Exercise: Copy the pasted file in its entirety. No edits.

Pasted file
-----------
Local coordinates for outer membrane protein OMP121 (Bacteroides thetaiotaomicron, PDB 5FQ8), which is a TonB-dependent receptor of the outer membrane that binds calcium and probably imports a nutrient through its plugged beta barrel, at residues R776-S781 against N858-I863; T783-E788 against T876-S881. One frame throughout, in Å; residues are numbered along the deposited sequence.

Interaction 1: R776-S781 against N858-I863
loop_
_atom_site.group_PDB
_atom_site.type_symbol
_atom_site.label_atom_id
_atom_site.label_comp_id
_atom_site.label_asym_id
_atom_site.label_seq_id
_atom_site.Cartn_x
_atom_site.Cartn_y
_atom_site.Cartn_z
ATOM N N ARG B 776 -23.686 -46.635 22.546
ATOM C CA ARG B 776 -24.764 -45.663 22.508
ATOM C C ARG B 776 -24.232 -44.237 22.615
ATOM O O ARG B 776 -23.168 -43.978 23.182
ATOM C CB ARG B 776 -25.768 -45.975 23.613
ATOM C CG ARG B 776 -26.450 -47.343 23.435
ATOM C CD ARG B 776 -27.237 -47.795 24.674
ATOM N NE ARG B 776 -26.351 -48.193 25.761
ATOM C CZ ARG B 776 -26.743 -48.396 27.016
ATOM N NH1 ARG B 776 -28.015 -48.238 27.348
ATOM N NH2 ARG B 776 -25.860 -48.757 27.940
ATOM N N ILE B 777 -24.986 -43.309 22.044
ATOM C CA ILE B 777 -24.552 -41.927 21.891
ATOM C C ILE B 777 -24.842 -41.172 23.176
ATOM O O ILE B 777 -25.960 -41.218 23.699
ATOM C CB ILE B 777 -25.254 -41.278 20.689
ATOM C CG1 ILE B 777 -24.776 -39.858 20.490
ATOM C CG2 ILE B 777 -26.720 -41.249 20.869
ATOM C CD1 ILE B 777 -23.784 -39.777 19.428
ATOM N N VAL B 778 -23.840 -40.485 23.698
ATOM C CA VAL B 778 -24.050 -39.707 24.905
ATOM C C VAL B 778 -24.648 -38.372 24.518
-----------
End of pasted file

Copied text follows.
Local coordinates for outer membrane protein OMP121 (Bacteroides thetaiotaomicron, PDB 5FQ8), which is a TonB-dependent receptor of the outer membrane that binds calcium and probably imports a nutrient through its plugged beta barrel, at residues R776-S781 against N858-I863; T783-E788 against T876-S881. One frame throughout, in Å; residues are numbered along the deposited sequence.

Interaction 1: R776-S781 against N858-I863
loop_
_atom_site.group_PDB
_atom_site.type_symbol
_atom_site.label_atom_id
_atom_site.label_comp_id
_atom_site.label_asym_id
_atom_site.label_seq_id
_atom_site.Cartn_x
_atom_site.Cartn_y
_atom_site.Cartn_z
ATOM N N ARG B 776 -23.686 -46.635 22.546
ATOM C CA ARG B 776 -24.764 -45.663 22.508
ATOM C C ARG B 776 -24.232 -44.237 22.615
ATOM O O ARG B 776 -23.168 -43.978 23.182
ATOM C CB ARG B 776 -25.768 -45.975 23.613
ATOM C CG ARG B 776 -26.450 -47.343 23.435
ATOM C CD ARG B 776 -27.237 -47.795 24.674
ATOM N NE ARG B 776 -26.351 -48.193 25.761
ATOM C CZ ARG B 776 -26.743 -48.396 27.016
ATOM N NH1 ARG B 776 -28.015 -48.238 27.348
ATOM N NH2 ARG B 776 -25.860 -48.757 27.940
ATOM N N ILE B 777 -24.986 -43.309 22.044
ATOM C CA ILE B 777 -24.552 -41.927 21.891
ATOM C C ILE B 777 -24.842 -41.172 23.176
ATOM O O ILE B 777 -25.960 -41.218 23.699
ATOM C CB ILE B 777 -25.254 -41.278 20.689
ATOM C CG1 ILE B 777 -24.776 -39.858 20.490
ATOM C CG2 ILE B 777 -26.720 -41.249 20.869
ATOM C CD1 ILE B 777 -23.784 -39.777 19.428
ATOM N N VAL B 778 -23.840 -40.485 23.698
ATOM C CA VAL B 778 -24.050 -39.707 24.905
ATOM C C VAL B 778 -24.648 -38.372 24.518